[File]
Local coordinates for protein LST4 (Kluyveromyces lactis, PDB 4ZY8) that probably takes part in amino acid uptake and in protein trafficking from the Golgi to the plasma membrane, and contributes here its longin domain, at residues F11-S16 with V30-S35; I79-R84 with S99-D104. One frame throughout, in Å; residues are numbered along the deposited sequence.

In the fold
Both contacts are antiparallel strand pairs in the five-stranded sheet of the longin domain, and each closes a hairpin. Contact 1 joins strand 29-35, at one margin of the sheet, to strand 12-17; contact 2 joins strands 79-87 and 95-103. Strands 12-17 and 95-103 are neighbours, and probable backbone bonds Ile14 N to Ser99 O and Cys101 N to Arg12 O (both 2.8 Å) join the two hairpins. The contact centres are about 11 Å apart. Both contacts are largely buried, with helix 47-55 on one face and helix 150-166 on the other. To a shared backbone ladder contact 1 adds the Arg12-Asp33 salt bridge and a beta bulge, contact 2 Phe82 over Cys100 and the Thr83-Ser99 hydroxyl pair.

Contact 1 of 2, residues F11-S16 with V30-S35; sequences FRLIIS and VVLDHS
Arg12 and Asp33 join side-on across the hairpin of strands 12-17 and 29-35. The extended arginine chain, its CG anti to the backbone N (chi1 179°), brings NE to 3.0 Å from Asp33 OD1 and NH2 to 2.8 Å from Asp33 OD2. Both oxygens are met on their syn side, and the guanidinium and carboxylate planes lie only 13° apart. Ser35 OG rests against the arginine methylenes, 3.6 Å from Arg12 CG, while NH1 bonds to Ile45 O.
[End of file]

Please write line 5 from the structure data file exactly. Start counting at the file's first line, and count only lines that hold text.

Arg12 and Asp33 join side-on across the hairpin of strands 12-17 and 29-35. The extended arginine chain, its CG anti to the backbone N (chi1 179°), brings NE to 3.0 Å from Asp33 OD1 and NH2 to 2.8 Å from Asp33 OD2. Both oxygens are met on their syn side, and the guanidinium and carboxylate planes lie only 13° apart. Ser35 OG rests against the arginine methylenes, 3.6 Å from Arg12 CG, while NH1 bonds to Ile45 O.